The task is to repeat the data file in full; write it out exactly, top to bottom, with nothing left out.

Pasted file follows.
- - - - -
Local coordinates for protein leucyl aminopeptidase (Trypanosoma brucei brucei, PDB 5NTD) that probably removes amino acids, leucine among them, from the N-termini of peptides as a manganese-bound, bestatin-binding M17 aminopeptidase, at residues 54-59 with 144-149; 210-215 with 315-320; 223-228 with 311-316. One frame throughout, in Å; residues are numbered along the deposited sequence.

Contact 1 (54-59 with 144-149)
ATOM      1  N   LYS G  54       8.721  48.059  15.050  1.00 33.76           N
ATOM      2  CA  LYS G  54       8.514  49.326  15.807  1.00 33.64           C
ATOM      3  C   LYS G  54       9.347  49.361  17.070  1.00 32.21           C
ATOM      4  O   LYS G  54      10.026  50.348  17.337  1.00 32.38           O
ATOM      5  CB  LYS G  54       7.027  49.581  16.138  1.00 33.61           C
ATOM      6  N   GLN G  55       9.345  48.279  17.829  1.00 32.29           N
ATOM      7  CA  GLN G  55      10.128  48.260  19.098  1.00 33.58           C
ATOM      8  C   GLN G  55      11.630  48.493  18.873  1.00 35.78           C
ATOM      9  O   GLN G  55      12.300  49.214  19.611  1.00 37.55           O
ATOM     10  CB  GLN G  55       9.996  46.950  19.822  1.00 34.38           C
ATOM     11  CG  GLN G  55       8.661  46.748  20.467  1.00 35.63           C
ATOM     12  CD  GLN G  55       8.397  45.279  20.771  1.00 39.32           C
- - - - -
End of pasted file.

Local coordinates for protein leucyl aminopeptidase (Trypanosoma brucei brucei, PDB 5NTD) that probably removes amino acids, leucine among them, from the N-termini of peptides as a manganese-bound, bestatin-binding M17 aminopeptidase, at residues 54-59 with 144-149; 210-215 with 315-320; 223-228 with 311-316. One frame throughout, in Å; residues are numbered along the deposited sequence.

Contact 1 (54-59 with 144-149)
ATOM      1  N   LYS G  54       8.721  48.059  15.050  1.00 33.76           N
ATOM      2  CA  LYS G  54       8.514  49.326  15.807  1.00 33.64           C
ATOM      3  C   LYS G  54       9.347  49.361  17.070  1.00 32.21           C
ATOM      4  O   LYS G  54      10.026  50.348  17.337  1.00 32.38           O
ATOM      5  CB  LYS G  54       7.027  49.581  16.138  1.00 33.61           C
ATOM      6  N   GLN G  55       9.345  48.279  17.829  1.00 32.29           N
ATOM      7  CA  GLN G  55      10.128  48.260  19.098  1.00 33.58           C
ATOM      8  C   GLN G  55      11.630  48.493  18.873  1.00 35.78           C
ATOM      9  O   GLN G  55      12.300  49.214  19.611  1.00 37.55           O
ATOM     10  CB  GLN G  55       9.996  46.950  19.822  1.00 34.38           C
ATOM     11  CG  GLN G  55       8.661  46.748  20.467  1.00 35.63           C
ATOM     12  CD  GLN G  55       8.397  45.279  20.771  1.00 39.32           C